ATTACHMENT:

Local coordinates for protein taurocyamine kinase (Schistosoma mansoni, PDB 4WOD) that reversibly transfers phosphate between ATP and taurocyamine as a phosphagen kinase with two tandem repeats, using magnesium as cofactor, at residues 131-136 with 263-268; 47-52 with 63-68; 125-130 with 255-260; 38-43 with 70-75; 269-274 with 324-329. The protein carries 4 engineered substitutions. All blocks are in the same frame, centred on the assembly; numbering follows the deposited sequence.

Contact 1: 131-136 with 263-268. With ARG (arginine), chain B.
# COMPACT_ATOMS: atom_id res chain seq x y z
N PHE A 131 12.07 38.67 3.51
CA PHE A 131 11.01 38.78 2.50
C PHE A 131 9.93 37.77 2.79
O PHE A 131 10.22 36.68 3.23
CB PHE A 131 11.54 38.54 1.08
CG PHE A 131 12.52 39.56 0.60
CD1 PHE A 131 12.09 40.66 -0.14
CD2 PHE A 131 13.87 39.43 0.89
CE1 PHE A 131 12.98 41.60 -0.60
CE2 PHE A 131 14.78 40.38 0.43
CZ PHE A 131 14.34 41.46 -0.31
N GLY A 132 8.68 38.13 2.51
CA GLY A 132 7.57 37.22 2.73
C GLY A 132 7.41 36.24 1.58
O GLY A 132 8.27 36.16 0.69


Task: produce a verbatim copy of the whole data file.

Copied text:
Local coordinates for protein taurocyamine kinase (Schistosoma mansoni, PDB 4WOD) that reversibly transfers phosphate between ATP and taurocyamine as a phosphagen kinase with two tandem repeats, using magnesium as cofactor, at residues 131-136 with 263-268; 47-52 with 63-68; 125-130 with 255-260; 38-43 with 70-75; 269-274 with 324-329. The protein carries 4 engineered substitutions. All blocks are in the same frame, centred on the assembly; numbering follows the deposited sequence.

Contact 1: 131-136 with 263-268. With ARG (arginine), chain B.
# COMPACT_ATOMS: atom_id res chain seq x y z
N PHE A 131 12.07 38.67 3.51
CA PHE A 131 11.01 38.78 2.50
C PHE A 131 9.93 37.77 2.79
O PHE A 131 10.22 36.68 3.23
CB PHE A 131 11.54 38.54 1.08
CG PHE A 131 12.52 39.56 0.60
CD1 PHE A 131 12.09 40.66 -0.14
CD2 PHE A 131 13.87 39.43 0.89
CE1 PHE A 131 12.98 41.60 -0.60
CE2 PHE A 131 14.78 40.38 0.43
CZ PHE A 131 14.34 41.46 -0.31
N GLY A 132 8.68 38.13 2.51
CA GLY A 132 7.57 37.22 2.73
C GLY A 132 7.41 36.24 1.58
O GLY A 132 8.27 36.16 0.69